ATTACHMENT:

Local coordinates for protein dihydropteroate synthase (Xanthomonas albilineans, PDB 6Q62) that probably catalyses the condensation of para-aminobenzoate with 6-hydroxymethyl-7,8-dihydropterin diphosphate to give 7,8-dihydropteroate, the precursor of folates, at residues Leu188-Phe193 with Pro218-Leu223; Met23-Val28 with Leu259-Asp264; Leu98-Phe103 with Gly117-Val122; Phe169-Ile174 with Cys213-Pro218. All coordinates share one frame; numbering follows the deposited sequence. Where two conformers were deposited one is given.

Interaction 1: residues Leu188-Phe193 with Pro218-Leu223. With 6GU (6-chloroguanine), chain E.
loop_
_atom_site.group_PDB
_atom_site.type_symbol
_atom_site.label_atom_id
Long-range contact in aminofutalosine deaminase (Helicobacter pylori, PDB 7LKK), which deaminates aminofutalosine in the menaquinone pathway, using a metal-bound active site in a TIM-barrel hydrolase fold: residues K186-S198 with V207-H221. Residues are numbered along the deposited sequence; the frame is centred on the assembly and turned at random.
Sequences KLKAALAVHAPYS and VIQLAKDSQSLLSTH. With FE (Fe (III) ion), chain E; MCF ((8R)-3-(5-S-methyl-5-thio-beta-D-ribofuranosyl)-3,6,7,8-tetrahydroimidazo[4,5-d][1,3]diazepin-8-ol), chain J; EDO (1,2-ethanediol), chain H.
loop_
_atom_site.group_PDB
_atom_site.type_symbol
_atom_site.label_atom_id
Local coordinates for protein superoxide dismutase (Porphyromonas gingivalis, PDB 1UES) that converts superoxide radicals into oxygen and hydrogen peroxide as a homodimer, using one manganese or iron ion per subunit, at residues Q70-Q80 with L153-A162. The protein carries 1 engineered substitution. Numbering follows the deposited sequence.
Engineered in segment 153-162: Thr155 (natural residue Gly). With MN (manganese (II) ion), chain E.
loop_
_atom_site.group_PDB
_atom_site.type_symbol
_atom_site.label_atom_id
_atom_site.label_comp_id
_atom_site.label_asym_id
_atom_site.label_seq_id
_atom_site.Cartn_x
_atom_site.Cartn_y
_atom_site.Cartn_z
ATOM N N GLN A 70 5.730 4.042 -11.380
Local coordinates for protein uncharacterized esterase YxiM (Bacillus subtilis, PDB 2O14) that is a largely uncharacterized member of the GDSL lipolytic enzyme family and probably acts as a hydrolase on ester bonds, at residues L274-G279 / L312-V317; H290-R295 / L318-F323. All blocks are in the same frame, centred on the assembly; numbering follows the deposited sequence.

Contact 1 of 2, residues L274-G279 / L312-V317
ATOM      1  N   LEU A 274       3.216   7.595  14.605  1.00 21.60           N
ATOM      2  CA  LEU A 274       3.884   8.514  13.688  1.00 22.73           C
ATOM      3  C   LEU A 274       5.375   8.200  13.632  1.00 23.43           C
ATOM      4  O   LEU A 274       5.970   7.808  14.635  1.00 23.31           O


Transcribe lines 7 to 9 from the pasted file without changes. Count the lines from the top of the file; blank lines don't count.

Long-range contact in aminofutalosine deaminase (Helicobacter pylori, PDB 7LKK), which deaminates aminofutalosine in the menaquinone pathway, using a metal-bound active site in a TIM-barrel hydrolase fold: residues K186-S198 with V207-H221. Residues are numbered along the deposited sequence; the frame is centred on the assembly and turned at random.
Sequences KLKAALAVHAPYS and VIQLAKDSQSLLSTH. With FE (Fe (III) ion), chain E; MCF ((8R)-3-(5-S-methyl-5-thio-beta-D-ribofuranosyl)-3,6,7,8-tetrahydroimidazo[4,5-d][1,3]diazepin-8-ol), chain J; EDO (1,2-ethanediol), chain H.
loop_